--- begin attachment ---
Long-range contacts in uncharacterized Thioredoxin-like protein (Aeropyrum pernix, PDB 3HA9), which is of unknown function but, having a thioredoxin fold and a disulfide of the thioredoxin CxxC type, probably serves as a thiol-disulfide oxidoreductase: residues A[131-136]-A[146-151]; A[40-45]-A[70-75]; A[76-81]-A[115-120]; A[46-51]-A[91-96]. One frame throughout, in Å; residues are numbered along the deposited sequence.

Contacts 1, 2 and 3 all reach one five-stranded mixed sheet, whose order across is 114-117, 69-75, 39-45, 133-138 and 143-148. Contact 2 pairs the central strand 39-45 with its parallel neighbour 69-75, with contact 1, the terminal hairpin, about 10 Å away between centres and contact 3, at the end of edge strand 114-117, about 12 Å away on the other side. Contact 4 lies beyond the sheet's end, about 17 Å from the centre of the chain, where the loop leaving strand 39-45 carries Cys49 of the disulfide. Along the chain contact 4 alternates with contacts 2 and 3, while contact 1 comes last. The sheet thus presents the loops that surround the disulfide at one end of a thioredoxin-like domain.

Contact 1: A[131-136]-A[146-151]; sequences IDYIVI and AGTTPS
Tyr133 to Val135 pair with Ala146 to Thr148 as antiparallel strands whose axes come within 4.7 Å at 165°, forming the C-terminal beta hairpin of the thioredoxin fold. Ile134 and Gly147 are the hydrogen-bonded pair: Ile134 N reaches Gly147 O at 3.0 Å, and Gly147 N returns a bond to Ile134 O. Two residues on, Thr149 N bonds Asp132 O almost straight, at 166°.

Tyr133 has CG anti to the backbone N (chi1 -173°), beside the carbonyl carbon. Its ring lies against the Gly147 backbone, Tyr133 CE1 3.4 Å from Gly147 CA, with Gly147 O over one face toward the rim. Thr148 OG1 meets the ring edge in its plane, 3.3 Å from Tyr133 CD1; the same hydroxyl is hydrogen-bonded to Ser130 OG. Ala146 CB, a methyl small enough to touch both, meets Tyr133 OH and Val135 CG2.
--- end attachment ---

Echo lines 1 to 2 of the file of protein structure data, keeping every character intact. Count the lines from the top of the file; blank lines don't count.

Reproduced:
Long-range contacts in uncharacterized Thioredoxin-like protein (Aeropyrum pernix, PDB 3HA9), which is of unknown function but, having a thioredoxin fold and a disulfide of the thioredoxin CxxC type, probably serves as a thiol-disulfide oxidoreductase: residues A[131-136]-A[146-151]; A[40-45]-A[70-75]; A[76-81]-A[115-120]; A[46-51]-A[91-96]. One frame throughout, in Å; residues are numbered along the deposited sequence.

Contacts 1, 2 and 3 all reach one five-stranded mixed sheet, whose order across is 114-117, 69-75, 39-45, 133-138 and 143-148. Contact 2 pairs the central strand 39-45 with its parallel neighbour 69-75, with contact 1, the terminal hairpin, about 10 Å away between centres and contact 3, at the end of edge strand 114-117, about 12 Å away on the other side. Contact 4 lies beyond the sheet's end, about 17 Å from the centre of the chain, where the loop leaving strand 39-45 carries Cys49 of the disulfide. Along the chain contact 4 alternates with contacts 2 and 3, while contact 1 comes last. The sheet thus presents the loops that surround the disulfide at one end of a thioredoxin-like domain.